Archive for the ‘Information’ Category

Mt. Lemmon Mushrooms   Leave a comment

Mt. Lemmon Mushrooms — HDR Image by kenne

out of the darkness

into the forest shadows

a new life in light

— kenne

Duskywing Butterfly — No Words   1 comment

Duskywing Butterfly — Image by kenne

Cholas In Traditional Finery   Leave a comment

A Cholas in traditional finery at the Basilica of Our Lady of Copacabana located in the town of Copacabana,
Bolivia on the shores of Lake Titicaca. (August 24, 2019) 

— Image by kenne

Greater Roadrunner   Leave a comment

Greater Roadrunner (Sabino Canyon) — Image by kenne

The desert is human
endeavour’s most fitting graveyard;
 
the slow bleaching,
the gradual eroding into sand,
the heat stifling sound as it leaps into the air.
IT CAN’T HAPPEN HERE. But it always does.
 
— from Roadrunners by André Naffis-Sahely

On The Shores of Lake Mescalero   Leave a comment

On The Shores of Lake Mescalero (Inn of the Mountain Gods, Mescalero, New Mexico) — Panorama Image by kenne

We were standing
Standing by peaceful waters
Standing by peaceful waters
Whoa, ah-oh, ah-oh
Whoa, ah-oh, ah-oh
 
Whoa, ah-oh, ah-oh
Peaceful waters
Standing by peaceful waters
Aah, baby
We gotta go now
 
— from Lake Marie by John Prine
 

Butterfly On Wooden Boat   Leave a comment

Butterfly On Wooden Boat — HDR Image by kenne

I dreamed I was a butterfly,

flitting around in the sky; then I awoke.

Now I wonder: Am I a man

who dreamt of being a butterfly,

or am I a butterfly

dreaming that I am a man?

— Chuang Tzu

Northern Mockingbird   1 comment

Northern Mockingbird in Sabino Canyon — Image by kenne

One of the most familiar birds in the Sonoran Desert is the Northern Mockingbird. They hunt insects and spiders eat a wide variety of fruits;
berries of lantana and pyracantha are mainstays. Males and females have similar plumage: nearly uniform gray except for long dark tail
and white patch in open wing. Males are the singers that often practice all night long on a concatenation of bird songs borrowed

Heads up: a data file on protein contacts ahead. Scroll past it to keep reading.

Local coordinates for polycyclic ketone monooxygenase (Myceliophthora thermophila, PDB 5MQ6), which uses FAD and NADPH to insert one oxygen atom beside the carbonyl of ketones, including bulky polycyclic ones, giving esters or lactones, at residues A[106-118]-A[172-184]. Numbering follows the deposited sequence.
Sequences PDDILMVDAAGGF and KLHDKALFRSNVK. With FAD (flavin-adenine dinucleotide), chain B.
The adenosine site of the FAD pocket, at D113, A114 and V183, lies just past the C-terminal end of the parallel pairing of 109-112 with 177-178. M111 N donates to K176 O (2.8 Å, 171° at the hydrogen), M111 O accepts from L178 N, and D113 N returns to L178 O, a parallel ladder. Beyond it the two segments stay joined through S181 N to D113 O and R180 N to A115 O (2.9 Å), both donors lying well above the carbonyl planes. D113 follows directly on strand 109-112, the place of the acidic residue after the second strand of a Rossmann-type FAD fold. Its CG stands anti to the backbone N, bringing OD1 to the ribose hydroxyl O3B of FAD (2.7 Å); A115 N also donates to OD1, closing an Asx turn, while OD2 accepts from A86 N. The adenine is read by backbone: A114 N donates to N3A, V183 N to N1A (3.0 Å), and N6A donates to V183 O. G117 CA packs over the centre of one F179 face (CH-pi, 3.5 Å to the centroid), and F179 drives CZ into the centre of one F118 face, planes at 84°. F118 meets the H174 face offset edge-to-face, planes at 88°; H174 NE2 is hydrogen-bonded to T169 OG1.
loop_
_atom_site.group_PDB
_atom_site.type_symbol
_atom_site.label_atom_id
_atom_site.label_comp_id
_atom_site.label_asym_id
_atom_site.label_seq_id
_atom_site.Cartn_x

from a variety of other bird species. Three plants in particular produce fruit attractive to mocking birds: Desert Mistletoe,
Fremont Thornbush, and Desert Hackberry.

Punched in the Face by a Crow’s Perplexity by Catfish McDaris (HOW TO HEAL THE EARTH Series)   Leave a comment

The crow knows . . .

Silver Birch Press

crow-on-snowy-tree-branch-ohara-koson copyPunched in the Face by a Crow’s Perplexity
by Catfish McDaris

A bit of dirty snow, melted.
A giant crow watched me
from a telephone line that
marked the sky with talk.

When the bird took flight,
its wings were black blue.

I asked, “How can the earth
be healed?”

It replied, “The earth is
fine, it is humanity that is ill.”

PAINTING:Crow on Snowy Branch by Ohara Koson (1877-1945).

NOTE FROM THE AUTHOR: I wrote this poem while thinking about the sad times we live in. All that needs to be done for our children and all the creatures of the Earth. I watched a crow looking at back at me through the snowy November air.

McDaris Photo 2 copyABOUT THE AUTHOR: Catfish McDaris won the Thelonius Monk Award in 2015. His 30 years of published material is in the Special Archives Collection at Marquette University in Milwaukee, Wisconsin. Catfish…

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Posted November 17, 2021 by kenneturner in Information

Phainopepla Art   1 comment

Phainopepla — Photo-Artistry by kenne

Bird perched on a limb

A shadow against the sky

Art in black and white.

— kenne

Fall In The Sonoran Desert — No Words   Leave a comment

Fall In The Sonoran Desert — Image by kenne

Fire Above The Canyon   Leave a comment

The Big Horn Fire Above Sabino Canyon, June 2020 — Photo-Artistry by kenne

. . . In remembrance of last year’s Big Horn Fire in the Santa Catalina Mountains.

A Follow-up To November 13, 2021 Posting   1 comment

The November 13th posting, “Chevy Bel Air Taillight Art” took me back to a June 1, 2009 posting, “We Have Lost Another Piece of The Pie.”

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We Have Lost Another Piece of The Pie

“. . . bye-bye, Miss American Pie.
Drove my Chevy to the levee,
But the levee was dry.
And them good old boys
were drinkin’ whiskey and rye
Singin’, ‘this’ll be the day that I die.
“this’ll be the day that I die.'”

In the Don McLean song, “American Pie,” he wrote about “the day the music died,” referencing the 1959 plane crash causing the deaths of Budd Holly, Ritchie Valens, and The Big Bopper. Now it’s the Chevy’s (GM) turn to test destiny.